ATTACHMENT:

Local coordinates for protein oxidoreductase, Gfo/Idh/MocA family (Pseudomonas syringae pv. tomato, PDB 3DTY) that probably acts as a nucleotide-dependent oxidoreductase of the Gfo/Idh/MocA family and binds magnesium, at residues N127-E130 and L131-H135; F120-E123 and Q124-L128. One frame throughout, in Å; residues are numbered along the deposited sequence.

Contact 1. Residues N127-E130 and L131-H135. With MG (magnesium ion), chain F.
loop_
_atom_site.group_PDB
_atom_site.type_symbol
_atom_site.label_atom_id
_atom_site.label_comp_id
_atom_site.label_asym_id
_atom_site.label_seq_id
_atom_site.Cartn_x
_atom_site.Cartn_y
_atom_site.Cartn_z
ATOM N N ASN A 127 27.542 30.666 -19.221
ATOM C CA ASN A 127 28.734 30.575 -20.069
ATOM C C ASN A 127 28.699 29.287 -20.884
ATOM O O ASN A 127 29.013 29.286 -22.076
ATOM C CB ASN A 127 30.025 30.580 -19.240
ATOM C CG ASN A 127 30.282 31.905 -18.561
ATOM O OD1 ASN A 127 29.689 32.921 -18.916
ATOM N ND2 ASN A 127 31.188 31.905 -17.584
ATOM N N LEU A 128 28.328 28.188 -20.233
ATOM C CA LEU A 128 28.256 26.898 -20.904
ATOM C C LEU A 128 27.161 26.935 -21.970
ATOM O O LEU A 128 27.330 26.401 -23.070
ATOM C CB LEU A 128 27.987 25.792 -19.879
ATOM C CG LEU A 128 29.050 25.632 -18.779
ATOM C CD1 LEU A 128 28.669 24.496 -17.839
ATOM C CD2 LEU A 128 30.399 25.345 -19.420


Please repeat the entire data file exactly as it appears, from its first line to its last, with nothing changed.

Local coordinates for protein oxidoreductase, Gfo/Idh/MocA family (Pseudomonas syringae pv. tomato, PDB 3DTY) that probably acts as a nucleotide-dependent oxidoreductase of the Gfo/Idh/MocA family and binds magnesium, at residues N127-E130 and L131-H135; F120-E123 and Q124-L128. One frame throughout, in Å; residues are numbered along the deposited sequence.

Contact 1. Residues N127-E130 and L131-H135. With MG (magnesium ion), chain F.
loop_
_atom_site.group_PDB
_atom_site.type_symbol
_atom_site.label_atom_id
_atom_site.label_comp_id
_atom_site.label_asym_id
_atom_site.label_seq_id
_atom_site.Cartn_x
_atom_site.Cartn_y
_atom_site.Cartn_z
ATOM N N ASN A 127 27.542 30.666 -19.221
ATOM C CA ASN A 127 28.734 30.575 -20.069
ATOM C C ASN A 127 28.699 29.287 -20.884
ATOM O O ASN A 127 29.013 29.286 -22.076
ATOM C CB ASN A 127 30.025 30.580 -19.240
ATOM C CG ASN A 127 30.282 31.905 -18.561
ATOM O OD1 ASN A 127 29.689 32.921 -18.916
ATOM N ND2 ASN A 127 31.188 31.905 -17.584
ATOM N N LEU A 128 28.328 28.188 -20.233
ATOM C CA LEU A 128 28.256 26.898 -20.904
ATOM C C LEU A 128 27.161 26.935 -21.970
ATOM O O LEU A 128 27.330 26.401 -23.070
ATOM C CB LEU A 128 27.987 25.792 -19.879
ATOM C CG LEU A 128 29.050 25.632 -18.779
ATOM C CD1 LEU A 128 28.669 24.496 -17.839
ATOM C CD2 LEU A 128 30.399 25.345 -19.420